Paradise of the Blind by Duong Thu Huong (tr. Phan Huy Duong & Nina McPherson)

a nutshell: a young woman, Hang, lucidly recalls her childhood in the Hanoi slums where she was forever torn between two sides of a family splintered by the Vietnamese Communist Party’s land reforms

a line“Hundreds of faces rose in my memory: those of my friends, people of my generation, faces gnawed with worry, shattered faces, twisted, ravaged, sooty, frantic faces.”

an image: Hang gazes out of a train window and feels wounded by the beauty of the Russian countryside under the stars – she paints a picture of light sparking off snowflakes, frail & luminous as a childhood dream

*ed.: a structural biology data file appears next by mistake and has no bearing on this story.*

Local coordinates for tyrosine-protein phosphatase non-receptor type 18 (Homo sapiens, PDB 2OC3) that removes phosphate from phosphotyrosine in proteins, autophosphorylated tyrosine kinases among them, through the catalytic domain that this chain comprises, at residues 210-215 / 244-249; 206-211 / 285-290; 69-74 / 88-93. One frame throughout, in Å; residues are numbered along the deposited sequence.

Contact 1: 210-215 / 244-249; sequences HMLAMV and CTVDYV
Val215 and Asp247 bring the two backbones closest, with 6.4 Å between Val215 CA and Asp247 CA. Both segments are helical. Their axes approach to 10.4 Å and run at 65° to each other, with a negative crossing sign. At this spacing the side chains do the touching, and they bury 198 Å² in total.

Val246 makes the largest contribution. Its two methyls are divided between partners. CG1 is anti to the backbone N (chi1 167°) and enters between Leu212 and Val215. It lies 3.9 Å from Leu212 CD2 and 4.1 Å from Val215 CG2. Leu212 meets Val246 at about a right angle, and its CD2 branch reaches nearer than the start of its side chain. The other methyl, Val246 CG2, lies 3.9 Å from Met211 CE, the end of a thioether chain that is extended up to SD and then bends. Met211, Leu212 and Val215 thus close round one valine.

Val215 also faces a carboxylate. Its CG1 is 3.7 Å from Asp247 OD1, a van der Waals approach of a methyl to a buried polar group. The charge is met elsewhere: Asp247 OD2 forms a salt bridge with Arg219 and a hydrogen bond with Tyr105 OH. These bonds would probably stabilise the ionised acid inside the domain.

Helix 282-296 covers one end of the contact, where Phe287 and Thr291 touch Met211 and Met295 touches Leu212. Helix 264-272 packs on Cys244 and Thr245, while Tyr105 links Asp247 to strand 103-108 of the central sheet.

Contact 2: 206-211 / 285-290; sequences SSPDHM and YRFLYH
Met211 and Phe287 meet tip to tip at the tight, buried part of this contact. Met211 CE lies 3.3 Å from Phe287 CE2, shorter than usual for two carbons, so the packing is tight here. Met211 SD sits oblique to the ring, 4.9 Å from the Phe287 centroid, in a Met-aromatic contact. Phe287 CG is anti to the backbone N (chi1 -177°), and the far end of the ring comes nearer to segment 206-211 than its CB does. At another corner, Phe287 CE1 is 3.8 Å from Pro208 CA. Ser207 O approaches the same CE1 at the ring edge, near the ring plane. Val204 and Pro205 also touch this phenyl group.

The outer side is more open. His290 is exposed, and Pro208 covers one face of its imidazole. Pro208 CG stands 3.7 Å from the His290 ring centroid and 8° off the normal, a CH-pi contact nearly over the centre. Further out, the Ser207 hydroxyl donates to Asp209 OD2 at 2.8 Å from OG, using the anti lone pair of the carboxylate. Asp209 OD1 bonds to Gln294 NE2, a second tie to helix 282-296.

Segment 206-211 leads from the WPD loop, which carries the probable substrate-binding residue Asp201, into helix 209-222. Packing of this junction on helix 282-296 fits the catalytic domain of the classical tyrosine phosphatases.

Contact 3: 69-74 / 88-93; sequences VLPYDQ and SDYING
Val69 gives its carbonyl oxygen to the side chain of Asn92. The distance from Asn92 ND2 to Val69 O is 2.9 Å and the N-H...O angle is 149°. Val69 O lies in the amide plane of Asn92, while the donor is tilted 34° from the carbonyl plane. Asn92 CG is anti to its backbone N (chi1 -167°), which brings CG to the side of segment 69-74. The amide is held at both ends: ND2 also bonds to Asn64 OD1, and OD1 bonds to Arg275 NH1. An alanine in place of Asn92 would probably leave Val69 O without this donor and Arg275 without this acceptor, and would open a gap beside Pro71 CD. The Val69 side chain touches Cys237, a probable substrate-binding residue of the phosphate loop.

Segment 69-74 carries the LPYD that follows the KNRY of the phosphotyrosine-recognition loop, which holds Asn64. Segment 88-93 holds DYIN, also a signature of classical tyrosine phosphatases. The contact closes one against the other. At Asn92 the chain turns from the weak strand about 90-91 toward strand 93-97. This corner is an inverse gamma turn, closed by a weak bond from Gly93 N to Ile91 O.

a thought: this is an exquisite novel, overflowing with intoxicating imagery and devastating insights into what it was to grow up in such a contradictory era

a fact: aged 20, the author led a Communist Youth Brigade on the front in the war against the US – but as a vocal advocate of human rights & democratic political reform, she was expelled from the Vietnamese Communist Party in 1989 and imprisoned without trial for seven months; the authorities effectively banned all four of her novels and Duong was long forbidden from travelling abroad

 

want to read Paradise of the Blind? visit here

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